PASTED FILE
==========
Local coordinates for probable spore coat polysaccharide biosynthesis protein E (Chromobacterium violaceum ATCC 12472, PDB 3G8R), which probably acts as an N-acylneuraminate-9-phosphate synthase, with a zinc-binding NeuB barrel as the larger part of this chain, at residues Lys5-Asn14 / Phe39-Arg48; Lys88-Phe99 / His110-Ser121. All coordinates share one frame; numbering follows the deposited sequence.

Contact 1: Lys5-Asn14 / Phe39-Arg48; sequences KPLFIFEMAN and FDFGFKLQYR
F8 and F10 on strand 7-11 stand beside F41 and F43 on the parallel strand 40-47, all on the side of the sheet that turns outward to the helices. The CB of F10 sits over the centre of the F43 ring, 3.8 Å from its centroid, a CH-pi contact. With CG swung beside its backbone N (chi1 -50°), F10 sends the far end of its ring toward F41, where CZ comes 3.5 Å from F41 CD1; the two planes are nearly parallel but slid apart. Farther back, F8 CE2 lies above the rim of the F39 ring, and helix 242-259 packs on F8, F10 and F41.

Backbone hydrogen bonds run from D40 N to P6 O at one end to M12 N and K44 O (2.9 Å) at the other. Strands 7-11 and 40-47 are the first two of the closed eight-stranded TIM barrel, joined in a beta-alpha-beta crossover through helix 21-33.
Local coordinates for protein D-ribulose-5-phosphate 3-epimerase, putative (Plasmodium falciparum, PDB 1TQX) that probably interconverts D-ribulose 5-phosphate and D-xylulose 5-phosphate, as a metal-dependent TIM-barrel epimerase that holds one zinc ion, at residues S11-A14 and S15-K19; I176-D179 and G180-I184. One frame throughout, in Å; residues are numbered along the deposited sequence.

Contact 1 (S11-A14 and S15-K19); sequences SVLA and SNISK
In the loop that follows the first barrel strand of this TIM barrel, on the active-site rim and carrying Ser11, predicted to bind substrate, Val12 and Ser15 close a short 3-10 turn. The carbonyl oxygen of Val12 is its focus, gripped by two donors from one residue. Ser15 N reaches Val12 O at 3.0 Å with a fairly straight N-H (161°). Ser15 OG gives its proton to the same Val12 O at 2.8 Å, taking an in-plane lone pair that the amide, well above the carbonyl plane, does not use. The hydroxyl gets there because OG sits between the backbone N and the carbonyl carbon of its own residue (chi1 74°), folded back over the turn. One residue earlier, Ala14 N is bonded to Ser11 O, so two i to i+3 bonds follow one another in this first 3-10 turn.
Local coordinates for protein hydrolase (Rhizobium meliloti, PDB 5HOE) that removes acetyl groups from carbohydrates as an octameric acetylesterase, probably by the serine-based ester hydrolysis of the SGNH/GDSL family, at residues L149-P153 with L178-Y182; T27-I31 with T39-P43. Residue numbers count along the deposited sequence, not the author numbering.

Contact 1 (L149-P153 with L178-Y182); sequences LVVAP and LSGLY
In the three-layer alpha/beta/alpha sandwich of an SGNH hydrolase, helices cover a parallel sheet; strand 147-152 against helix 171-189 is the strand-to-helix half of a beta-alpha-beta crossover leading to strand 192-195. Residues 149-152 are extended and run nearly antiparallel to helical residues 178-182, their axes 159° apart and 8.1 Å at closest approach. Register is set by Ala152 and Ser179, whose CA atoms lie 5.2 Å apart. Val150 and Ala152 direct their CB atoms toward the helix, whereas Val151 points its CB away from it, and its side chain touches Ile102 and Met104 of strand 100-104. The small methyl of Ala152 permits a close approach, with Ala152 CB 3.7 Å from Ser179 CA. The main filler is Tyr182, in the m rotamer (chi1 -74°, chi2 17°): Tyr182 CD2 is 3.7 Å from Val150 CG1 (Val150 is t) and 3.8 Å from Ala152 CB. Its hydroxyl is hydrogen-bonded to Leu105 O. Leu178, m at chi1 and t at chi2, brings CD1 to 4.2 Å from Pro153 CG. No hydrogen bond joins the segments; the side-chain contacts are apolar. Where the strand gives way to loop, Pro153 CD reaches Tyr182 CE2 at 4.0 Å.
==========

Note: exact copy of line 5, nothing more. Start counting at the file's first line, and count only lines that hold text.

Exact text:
Local coordinates for protein D-ribulose-5-phosphate 3-epimerase, putative (Plasmodium falciparum, PDB 1TQX) that probably interconverts D-ribulose 5-phosphate and D-xylulose 5-phosphate, as a metal-dependent TIM-barrel epimerase that holds one zinc ion, at residues S11-A14 and S15-K19; I176-D179 and G180-I184. One frame throughout, in Å; residues are numbered along the deposited sequence.